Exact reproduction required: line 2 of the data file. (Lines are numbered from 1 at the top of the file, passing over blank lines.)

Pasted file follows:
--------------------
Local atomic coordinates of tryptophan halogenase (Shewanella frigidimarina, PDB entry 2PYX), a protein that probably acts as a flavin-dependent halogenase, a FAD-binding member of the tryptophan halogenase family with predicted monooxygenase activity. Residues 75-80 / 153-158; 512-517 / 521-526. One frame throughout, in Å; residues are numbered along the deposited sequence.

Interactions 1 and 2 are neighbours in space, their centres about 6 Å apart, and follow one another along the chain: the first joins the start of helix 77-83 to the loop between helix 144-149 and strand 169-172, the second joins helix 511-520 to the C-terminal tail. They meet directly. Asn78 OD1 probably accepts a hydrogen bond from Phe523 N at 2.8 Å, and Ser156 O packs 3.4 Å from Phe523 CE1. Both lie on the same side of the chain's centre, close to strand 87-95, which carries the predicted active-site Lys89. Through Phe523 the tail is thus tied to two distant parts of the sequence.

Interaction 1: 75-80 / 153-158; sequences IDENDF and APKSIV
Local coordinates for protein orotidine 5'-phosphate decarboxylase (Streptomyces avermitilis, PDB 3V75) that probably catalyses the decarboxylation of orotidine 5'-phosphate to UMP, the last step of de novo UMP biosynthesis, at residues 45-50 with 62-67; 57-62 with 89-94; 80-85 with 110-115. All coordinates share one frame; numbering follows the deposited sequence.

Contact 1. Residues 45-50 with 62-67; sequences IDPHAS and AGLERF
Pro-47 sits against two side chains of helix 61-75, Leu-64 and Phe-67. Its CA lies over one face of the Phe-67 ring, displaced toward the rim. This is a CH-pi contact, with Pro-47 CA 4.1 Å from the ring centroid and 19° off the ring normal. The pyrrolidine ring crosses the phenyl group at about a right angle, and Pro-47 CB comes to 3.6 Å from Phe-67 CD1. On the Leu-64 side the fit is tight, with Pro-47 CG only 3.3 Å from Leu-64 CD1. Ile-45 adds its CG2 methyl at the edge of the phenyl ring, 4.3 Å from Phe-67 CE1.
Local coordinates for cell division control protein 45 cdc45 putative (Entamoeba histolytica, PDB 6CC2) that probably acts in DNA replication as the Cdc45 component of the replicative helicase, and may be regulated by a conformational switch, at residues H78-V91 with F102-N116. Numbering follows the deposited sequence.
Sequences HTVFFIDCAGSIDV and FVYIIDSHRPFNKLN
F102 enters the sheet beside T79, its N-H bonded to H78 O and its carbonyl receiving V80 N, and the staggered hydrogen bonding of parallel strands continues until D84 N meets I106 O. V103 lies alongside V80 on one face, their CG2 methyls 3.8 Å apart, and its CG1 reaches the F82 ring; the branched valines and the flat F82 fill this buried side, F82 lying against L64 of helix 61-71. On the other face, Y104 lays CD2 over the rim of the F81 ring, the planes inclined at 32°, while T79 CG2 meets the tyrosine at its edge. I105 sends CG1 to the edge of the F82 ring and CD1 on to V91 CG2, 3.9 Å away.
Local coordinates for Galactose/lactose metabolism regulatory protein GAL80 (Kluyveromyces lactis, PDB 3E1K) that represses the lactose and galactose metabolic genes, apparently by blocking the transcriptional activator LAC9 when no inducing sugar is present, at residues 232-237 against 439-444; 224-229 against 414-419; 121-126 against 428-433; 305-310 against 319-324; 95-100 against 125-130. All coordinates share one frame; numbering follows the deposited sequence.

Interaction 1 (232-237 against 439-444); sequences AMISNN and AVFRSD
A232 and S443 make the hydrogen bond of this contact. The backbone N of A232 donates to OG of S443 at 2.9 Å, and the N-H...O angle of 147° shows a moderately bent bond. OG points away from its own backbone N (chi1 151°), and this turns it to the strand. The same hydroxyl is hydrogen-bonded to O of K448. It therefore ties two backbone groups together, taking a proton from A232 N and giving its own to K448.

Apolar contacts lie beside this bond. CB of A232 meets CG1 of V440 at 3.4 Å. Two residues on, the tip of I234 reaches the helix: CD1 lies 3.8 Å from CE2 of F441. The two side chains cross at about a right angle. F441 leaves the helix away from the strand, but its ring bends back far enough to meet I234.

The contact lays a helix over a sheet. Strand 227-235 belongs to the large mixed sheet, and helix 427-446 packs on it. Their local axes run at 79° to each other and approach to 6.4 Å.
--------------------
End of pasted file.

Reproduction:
Interactions 1 and 2 are neighbours in space, their centres about 6 Å apart, and follow one another along the chain: the first joins the start of helix 77-83 to the loop between helix 144-149 and strand 169-172, the second joins helix 511-520 to the C-terminal tail. They meet directly. Asn78 OD1 probably accepts a hydrogen bond from Phe523 N at 2.8 Å, and Ser156 O packs 3.4 Å from Phe523 CE1. Both lie on the same side of the chain's centre, close to strand 87-95, which carries the predicted active-site Lys89. Through Phe523 the tail is thus tied to two distant parts of the sequence.